Surviving as an unequal community: WASH for those on the margins (O'…
Surviving as an unequal community: WASH for those on the margins (O'Reilly 2016)
Water and Sanitation
MDG for improved access to improved drinking water met in 2010, however MDG for sanitation missed by 700 million people, 2.4 billion lacked access to improved or hygienic sanitation in 2015
Rural most likely, plus defecate in the open, 1 bn and most live in India
Easiest way to safely dispose of human faeces is to deposit it somewhere where they will not come into contact with water and food or humans, animals and insects that spead contamination
Safe sanitation can be simply defecating in a hole and covering it up securely, or maintaining latrines and having the ability to do so
The Survival of the most vulnerable
Diarrhoea is the second leading cause of death, and preventable
Recent evidence links children's height to household hygiene practices, gastrointestinal infections impact nutrient absorption, leading to malnutrition that contributes to stunting
It is common knowledge that access to clean water and sanitation will lead to improvements in public health. But this conventional wisdom requires some unpacking. For example, clean water may be clean at the source, but can easily become contaminated by unwashed hands, unhygienic storage, and flies. It is well-known in the
Indian context that access to sanitation does not necessarily mean that family members will use it, and may chose to defecate in the open instead (Mara et al. 2010). Evidence suggests that high levels of coverage and use at the community level are necessary to reduce disease associated with fecal contamination (Emerson et al. 2001).
Beyond surviving to living with dignity
Eliminating open defecation could significantly diminish the spread of diarrheal diseases that can lead to death, malnutrition and stunting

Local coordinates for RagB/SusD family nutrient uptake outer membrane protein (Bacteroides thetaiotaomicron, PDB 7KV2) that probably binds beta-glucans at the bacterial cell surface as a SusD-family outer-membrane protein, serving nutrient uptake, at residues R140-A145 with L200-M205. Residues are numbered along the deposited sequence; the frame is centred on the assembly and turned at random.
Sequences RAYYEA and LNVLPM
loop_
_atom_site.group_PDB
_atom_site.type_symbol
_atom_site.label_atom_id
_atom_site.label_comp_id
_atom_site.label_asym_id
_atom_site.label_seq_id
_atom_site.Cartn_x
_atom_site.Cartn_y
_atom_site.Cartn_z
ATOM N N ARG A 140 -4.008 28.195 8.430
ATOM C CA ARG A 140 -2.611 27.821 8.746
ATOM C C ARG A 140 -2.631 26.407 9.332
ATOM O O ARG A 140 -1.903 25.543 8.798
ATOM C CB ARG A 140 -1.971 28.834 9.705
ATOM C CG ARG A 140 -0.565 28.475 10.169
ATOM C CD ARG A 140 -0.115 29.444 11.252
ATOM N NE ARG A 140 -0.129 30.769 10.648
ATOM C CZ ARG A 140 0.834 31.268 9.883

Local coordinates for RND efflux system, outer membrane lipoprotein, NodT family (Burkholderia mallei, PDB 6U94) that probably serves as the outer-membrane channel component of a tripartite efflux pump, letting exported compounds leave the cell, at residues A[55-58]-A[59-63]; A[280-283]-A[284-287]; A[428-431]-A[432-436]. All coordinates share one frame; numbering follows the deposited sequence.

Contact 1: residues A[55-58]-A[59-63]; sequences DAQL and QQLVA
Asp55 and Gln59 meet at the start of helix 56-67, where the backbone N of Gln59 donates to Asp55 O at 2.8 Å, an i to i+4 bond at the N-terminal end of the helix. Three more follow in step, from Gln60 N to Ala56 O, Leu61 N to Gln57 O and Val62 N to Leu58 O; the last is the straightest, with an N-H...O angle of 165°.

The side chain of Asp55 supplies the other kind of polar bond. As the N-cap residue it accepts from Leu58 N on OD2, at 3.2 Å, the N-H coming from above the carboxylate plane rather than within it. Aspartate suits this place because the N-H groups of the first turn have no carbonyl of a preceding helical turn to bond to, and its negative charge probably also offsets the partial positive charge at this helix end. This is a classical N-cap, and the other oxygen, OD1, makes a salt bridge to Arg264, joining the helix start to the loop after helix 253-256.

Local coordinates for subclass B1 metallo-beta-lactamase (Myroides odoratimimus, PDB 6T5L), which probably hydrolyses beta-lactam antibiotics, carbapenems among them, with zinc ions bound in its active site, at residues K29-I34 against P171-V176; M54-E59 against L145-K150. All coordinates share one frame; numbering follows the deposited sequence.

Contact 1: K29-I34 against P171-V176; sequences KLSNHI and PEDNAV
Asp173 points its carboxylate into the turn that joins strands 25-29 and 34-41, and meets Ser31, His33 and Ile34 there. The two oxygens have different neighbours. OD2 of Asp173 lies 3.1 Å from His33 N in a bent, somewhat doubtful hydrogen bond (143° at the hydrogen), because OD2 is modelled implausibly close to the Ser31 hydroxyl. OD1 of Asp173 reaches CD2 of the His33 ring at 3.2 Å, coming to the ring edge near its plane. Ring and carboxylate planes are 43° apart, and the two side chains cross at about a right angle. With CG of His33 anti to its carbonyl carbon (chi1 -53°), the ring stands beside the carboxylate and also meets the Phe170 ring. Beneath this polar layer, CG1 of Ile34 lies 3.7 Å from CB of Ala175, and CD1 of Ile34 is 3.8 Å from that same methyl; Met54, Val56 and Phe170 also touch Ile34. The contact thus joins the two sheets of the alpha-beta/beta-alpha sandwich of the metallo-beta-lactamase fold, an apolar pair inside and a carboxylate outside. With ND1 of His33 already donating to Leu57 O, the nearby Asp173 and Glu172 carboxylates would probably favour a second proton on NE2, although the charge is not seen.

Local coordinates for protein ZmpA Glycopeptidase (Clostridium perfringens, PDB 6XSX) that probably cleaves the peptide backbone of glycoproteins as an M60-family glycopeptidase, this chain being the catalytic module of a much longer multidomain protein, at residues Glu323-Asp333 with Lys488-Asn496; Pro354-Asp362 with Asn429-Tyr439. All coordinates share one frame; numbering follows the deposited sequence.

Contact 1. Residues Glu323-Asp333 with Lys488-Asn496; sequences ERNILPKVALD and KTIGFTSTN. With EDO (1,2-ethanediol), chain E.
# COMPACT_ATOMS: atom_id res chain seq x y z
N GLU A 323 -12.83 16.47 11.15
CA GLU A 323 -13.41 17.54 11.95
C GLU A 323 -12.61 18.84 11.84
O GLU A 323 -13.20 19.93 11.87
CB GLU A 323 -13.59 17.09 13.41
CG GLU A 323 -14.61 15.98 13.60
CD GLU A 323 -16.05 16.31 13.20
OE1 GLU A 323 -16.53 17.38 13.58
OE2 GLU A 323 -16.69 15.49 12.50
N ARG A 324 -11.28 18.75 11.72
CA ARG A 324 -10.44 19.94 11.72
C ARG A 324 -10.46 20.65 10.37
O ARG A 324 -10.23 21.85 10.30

MDG report that the rich begin with greater access to WASH services and are those who enjoy the greatest improvements in services. By contrast, the poorest of the poor are the least likely to have services and remain the most underserved. All regions with the least access to sanitation exhibit large inequalities between the richest and the poorest 20 %, and these broad categories can be additionally parsed into rural/urban dwellers and the kind of services they receive
The reasons for why the world’s poorest are the poorest can be explained by geographic factors, political-economy, and social marginality.
provision of WASH services to marginal communities requires a concerted, long-term effort. However, the effort goes beyond outreach to these poor communities. Efforts inside communities to address social inequalities are also
required. For example, Community Led Total Sanitation approaches that galvanize rural communities into latrine building for all and community monitoring of open
defecators have had great success in Bangladesh, where CLTS was developed
Middle class urban residents malign the poor for contaminating their cities, without acknowledging how
social and political inequalities generate the disparities of class often found contained within the cities of developing countries.
Not only do the urban poor struggle to meet their livelihood needs, they struggle to meet their hygiene and sanitation needs without an infrastructure that supports either
The sustainable development goals
2010- UN recognised safe watr and sanitation as a human right, SDG intend to address the populations 'missed' by the MDGs
But much more needs to be understood as to who those
populations are, and if they are on the social margins, what are the socioeconomic and political structures that produce this distance from mainstream society. Answers to these questions can lead to policies and practices that seek to eradicate social inequalities. Furthermore, the SDGs assume that those who were counted as having access to safe water and sanitation by 2015, continue to have access. But do they? Evidence suggests that access and use of a latrine once initiated, will not necessarily be maintained
Disease preventative programs include improving hygiene such as handwashing, increasing access to safe water and safe sanitation, and education campaigns. These same programs need to include attention to community norms for sanitation usage, access to water, and the most marginal in the community to assure not simply surviving through greater environmental health, but surviving with dignity.